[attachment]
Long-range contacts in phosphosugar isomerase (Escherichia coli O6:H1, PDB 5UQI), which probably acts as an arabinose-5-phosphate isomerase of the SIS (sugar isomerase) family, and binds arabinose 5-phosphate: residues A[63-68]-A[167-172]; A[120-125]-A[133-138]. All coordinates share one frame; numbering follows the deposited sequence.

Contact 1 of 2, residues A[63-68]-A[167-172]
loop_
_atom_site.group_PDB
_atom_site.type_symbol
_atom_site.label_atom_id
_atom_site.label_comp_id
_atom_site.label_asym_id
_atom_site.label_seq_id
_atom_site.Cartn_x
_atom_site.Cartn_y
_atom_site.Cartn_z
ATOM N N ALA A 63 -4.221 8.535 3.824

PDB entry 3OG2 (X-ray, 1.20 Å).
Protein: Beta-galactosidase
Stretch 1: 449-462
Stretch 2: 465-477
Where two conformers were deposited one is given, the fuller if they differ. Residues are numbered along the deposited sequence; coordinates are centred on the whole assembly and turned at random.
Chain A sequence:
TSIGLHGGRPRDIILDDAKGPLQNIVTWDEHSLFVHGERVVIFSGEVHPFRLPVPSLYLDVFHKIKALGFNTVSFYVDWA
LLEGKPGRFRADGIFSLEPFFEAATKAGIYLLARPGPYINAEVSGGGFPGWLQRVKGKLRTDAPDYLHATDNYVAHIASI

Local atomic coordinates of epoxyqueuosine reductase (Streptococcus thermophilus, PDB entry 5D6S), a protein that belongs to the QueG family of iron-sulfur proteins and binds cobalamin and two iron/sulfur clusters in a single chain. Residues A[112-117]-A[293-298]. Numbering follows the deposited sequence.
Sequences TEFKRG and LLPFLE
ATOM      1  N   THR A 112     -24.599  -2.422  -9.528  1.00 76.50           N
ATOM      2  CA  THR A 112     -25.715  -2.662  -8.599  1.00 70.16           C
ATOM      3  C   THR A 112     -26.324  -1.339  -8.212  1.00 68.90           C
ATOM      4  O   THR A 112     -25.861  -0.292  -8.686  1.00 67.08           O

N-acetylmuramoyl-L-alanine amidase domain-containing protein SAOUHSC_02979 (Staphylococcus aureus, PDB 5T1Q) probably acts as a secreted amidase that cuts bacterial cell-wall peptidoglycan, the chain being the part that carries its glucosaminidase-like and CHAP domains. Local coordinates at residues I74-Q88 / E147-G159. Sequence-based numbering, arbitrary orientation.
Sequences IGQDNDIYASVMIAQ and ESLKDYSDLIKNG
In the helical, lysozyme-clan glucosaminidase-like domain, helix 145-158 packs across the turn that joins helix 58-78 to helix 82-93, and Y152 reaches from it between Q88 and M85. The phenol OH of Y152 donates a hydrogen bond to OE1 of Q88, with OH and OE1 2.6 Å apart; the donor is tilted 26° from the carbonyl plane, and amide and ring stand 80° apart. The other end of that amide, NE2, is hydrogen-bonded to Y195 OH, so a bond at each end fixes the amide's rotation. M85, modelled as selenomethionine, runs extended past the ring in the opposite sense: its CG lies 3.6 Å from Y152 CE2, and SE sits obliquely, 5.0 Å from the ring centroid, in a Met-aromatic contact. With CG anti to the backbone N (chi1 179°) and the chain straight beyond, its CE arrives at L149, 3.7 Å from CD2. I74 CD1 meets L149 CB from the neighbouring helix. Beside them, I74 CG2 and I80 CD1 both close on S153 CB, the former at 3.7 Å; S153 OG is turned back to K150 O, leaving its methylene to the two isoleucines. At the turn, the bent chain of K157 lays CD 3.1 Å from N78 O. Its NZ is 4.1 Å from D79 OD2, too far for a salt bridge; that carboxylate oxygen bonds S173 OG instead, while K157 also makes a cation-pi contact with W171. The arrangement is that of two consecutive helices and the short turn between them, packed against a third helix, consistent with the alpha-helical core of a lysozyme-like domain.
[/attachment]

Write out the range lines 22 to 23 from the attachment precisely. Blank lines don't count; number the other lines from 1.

Local atomic coordinates of epoxyqueuosine reductase (Streptococcus thermophilus, PDB entry 5D6S), a protein that belongs to the QueG family of iron-sulfur proteins and binds cobalamin and two iron/sulfur clusters in a single chain. Residues A[112-117]-A[293-298]. Numbering follows the deposited sequence.
Sequences TEFKRG and LLPFLE